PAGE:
After all this talk of contract negotiations and the horror stories of artists losing millions in poor sales, the 360 record deal can be a hard sell for a new artist. If you’re asking yourself what it’s worth, consider the following traits that an artist like you should be aware of:
It takes someone with passion: this type of deal is not for the faint of heart or for a new artist who’s dipping their toes into the industry. You need to understand that a substantial amount of the money will never end up in your bank account.
There will be pressure: another unfortunate side effect of society today is our constant pursuit of the new in the now. This could put more pressure on new artists, where their success is all riding on that first album to succeed.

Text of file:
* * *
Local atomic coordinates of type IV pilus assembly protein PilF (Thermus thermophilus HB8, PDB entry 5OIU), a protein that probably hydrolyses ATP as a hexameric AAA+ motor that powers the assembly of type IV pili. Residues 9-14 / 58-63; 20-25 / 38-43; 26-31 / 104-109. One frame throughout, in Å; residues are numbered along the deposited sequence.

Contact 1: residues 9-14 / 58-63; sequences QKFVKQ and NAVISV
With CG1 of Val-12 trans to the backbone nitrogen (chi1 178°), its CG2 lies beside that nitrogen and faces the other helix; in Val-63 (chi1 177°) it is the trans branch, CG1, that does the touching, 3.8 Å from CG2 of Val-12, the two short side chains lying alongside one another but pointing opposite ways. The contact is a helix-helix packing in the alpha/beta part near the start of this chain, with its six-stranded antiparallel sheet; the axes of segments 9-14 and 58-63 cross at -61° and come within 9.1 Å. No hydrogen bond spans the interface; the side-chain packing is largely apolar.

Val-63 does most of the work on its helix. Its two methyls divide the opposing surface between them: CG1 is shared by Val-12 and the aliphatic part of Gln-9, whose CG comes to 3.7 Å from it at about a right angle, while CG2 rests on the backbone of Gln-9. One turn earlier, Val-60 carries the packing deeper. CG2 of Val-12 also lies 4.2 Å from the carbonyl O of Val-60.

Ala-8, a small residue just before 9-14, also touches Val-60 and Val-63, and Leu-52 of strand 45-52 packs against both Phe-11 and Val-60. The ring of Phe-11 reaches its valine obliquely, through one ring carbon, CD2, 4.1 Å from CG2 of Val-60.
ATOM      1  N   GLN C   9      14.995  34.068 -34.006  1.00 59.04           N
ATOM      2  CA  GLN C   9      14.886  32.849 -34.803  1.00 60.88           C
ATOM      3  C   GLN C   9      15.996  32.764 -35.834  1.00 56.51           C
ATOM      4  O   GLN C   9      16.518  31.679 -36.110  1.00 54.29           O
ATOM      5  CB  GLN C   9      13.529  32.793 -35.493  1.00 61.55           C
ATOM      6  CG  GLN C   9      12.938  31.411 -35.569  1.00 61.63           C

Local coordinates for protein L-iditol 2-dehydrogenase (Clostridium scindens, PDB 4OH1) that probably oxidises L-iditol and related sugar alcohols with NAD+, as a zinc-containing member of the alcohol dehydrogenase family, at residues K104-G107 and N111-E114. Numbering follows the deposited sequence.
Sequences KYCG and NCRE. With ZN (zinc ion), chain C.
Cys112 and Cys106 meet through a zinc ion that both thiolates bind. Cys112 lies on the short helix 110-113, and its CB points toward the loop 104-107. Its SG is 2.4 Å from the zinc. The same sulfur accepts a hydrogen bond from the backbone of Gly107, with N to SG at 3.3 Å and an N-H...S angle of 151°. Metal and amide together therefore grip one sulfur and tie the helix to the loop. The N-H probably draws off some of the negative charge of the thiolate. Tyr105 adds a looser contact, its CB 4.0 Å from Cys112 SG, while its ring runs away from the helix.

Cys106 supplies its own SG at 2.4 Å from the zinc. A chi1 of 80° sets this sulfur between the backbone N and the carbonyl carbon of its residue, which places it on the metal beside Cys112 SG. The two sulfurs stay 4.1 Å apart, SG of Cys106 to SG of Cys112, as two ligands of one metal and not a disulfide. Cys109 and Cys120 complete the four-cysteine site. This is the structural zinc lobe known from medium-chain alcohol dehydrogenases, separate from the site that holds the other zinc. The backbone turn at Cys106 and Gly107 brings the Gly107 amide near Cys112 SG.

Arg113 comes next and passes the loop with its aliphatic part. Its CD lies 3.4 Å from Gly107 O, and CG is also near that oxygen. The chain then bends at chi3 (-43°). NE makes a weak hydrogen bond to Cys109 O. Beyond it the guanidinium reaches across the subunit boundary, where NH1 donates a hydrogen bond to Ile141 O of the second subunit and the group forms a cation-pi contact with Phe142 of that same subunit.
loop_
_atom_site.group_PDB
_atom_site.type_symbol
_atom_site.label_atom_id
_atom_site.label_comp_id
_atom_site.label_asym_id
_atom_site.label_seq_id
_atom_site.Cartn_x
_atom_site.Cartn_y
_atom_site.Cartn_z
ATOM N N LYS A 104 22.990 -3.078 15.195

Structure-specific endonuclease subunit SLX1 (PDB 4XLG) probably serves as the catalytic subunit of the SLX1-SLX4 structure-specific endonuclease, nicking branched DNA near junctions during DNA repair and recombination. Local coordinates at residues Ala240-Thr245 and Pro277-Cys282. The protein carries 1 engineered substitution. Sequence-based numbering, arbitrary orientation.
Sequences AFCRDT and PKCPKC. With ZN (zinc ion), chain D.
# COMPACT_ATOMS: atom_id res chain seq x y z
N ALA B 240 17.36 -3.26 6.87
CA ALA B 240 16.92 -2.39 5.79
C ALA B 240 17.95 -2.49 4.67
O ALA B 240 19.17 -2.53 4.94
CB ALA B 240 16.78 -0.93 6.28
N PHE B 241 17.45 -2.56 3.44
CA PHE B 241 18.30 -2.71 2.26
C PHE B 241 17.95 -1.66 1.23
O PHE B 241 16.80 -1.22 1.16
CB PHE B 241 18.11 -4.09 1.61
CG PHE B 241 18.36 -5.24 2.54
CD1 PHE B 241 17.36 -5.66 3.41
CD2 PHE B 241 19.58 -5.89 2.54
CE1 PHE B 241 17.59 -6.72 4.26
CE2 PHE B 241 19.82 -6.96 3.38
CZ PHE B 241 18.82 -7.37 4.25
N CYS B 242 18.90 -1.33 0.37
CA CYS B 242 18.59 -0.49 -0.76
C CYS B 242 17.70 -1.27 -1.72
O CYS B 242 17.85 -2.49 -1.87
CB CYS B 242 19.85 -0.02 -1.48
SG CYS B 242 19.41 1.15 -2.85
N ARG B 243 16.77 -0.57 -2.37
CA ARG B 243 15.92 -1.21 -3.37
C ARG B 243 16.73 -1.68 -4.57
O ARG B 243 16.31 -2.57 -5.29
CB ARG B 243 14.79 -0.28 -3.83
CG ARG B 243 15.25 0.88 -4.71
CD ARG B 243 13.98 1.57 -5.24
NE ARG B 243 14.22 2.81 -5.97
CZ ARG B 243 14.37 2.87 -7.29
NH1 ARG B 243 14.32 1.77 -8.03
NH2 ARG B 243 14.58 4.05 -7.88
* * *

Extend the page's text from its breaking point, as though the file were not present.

But the benefits could be immense: a 360 deal doesn’t last forever, and when done right the artist can come out with more profits than the label, all without spending a dime of their own money. Like we stated before, it’s all a gamble, but with the right audience the payoff could be immense for both the artist and label.
If you want a fantastic resource on even more 360 contract negotiations, check out Digital Music News
Or a more in-depth look at NPR